Two Men and a Lawnmower (click to comment)


Years ago a guy named Vance moved in next door. Vance and I hit if off. I was certain that I had found a life long friend, until Vance insulted my lawnmower. To add insult to injury, one week later my lawnmower died, I had to humble myself and ask to borrow Vance’s. He was more than happy to let me and I cut our grass in big wide manly swaths. A week later I rang Vance’s doorbell to borrow it again. No one was home. We were such good friends I thought; I’ll just borrow it.

Things were going well, until I came to a large stump two inches out of the ground. BAAANG! The mower stopped dead, never to start again.  What would you do? When I was a boy, my father told me exactly what to do. “If ever you borrow something,” he said, “return it.” So I pushed the lawnmower into the exact spot from which it was taken.  And left on a five day business trip to Washington, DC.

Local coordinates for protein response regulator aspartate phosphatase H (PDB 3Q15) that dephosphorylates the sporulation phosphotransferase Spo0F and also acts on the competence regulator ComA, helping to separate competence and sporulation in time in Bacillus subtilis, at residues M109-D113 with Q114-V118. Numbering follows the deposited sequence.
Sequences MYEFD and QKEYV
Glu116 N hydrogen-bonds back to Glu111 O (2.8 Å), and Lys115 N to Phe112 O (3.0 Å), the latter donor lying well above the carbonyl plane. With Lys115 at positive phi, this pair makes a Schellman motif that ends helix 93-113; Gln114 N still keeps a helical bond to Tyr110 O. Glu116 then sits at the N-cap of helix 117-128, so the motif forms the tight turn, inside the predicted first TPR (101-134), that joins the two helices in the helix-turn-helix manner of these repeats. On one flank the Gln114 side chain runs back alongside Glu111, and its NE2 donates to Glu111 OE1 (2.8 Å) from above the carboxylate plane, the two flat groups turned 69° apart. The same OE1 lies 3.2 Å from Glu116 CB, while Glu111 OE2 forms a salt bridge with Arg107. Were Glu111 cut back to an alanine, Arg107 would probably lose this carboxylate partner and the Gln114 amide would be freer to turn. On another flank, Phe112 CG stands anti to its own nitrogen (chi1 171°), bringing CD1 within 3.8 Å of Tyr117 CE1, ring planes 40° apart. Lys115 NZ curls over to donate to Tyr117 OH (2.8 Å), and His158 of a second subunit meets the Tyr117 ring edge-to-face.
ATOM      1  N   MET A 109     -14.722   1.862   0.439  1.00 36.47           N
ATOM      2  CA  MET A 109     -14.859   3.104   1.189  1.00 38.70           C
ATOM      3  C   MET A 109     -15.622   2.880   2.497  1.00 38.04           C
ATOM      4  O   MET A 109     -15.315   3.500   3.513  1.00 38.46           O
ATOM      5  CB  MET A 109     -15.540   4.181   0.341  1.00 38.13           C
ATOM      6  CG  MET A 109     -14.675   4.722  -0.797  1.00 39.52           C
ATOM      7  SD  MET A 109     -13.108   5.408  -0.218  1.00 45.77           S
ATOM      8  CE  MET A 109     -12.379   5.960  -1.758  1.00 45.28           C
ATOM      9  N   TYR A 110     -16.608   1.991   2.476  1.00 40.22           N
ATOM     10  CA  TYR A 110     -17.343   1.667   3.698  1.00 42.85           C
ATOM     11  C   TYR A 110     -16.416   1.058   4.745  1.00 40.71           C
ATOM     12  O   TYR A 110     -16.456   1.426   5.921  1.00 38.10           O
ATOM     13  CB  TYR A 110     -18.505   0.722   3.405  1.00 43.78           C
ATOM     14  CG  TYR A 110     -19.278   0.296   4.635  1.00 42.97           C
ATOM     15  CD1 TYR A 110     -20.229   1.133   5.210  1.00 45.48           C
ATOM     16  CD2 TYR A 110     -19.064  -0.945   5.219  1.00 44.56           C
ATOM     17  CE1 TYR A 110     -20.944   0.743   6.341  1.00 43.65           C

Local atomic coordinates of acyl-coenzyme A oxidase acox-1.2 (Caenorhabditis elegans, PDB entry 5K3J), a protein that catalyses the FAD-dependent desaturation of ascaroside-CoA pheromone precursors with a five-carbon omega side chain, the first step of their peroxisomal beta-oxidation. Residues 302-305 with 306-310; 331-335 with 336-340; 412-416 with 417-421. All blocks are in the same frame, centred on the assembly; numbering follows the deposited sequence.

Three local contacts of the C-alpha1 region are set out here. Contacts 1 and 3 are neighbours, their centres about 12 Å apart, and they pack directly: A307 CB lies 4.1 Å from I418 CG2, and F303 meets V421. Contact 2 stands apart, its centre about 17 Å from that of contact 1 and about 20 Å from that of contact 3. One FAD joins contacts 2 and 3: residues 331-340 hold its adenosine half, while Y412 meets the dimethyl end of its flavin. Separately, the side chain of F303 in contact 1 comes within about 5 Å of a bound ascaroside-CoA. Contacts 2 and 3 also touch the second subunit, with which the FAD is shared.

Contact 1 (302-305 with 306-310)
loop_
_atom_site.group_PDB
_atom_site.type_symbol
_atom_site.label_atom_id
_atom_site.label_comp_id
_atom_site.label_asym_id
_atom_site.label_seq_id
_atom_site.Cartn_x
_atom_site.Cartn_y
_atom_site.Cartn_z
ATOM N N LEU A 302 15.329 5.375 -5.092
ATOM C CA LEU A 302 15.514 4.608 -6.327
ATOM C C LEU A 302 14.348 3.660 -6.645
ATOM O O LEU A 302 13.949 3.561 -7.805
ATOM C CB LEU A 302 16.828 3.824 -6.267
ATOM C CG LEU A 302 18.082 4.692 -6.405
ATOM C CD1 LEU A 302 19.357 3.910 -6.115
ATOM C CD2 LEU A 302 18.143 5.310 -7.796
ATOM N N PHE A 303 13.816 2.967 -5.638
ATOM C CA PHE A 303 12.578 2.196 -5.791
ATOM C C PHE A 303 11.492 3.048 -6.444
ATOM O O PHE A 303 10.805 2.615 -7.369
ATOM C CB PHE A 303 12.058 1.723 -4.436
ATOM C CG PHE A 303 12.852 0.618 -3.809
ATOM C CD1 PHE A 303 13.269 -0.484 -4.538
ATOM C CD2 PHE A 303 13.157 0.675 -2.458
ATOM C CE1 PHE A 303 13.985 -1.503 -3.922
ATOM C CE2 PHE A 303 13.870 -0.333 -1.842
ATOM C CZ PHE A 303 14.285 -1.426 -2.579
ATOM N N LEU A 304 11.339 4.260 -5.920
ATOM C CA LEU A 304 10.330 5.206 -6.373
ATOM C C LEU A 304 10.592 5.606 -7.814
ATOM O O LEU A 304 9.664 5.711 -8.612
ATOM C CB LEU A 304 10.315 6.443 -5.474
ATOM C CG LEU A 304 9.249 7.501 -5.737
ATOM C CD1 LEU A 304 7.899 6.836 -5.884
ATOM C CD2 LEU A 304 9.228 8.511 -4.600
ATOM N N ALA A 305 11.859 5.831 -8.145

When I got home, Vance was waiting. He motioned me to the backyard where he had poured a bottle of Ketchup red like blood on the stump, and painted the outline of a lawnmower in the grass. “We have a suspect,” he said. Then he took me to the garden, where he’d buried the lawnmower and erected a tombstone. “Here lies Mr. Mower. A life so quickly taken, by a hand so quick to take. He will never mow what life had in the grass ahead of him.”

It’s not hard to understand why Vance is one of my best friends today. Vance knows what every good friend knows: if you expect perfection from people, your whole life will be a series of disappointments and complaints. But lower your expectations a bit, accept others as the imperfect creatures all of us are, you may find yourself a lifelong friend.

When I read Proverbs 17:9, I think of Vance: “Disregarding another person’s faults preserves love, telling about them separates close friends.” It is impossible to travel the path to healing and joy without forgiveness. A few weeks later, Vance’s wife visited a hardware store and entered a draw for a shiny new lawnmower. And she won. Today, because of me, they have a red lawnmower in their backyard.  I haven’t tried borrowing it. But I do keep reminding Vance just how fortunate he is to have me for a friend.

Do you have a friend like Vance? Tell us about them.


Phil Callaway

Phil Callaway, the host of Laugh Again, is an award-winning author and speaker, known worldwide for his humorous yet perceptive look at life.

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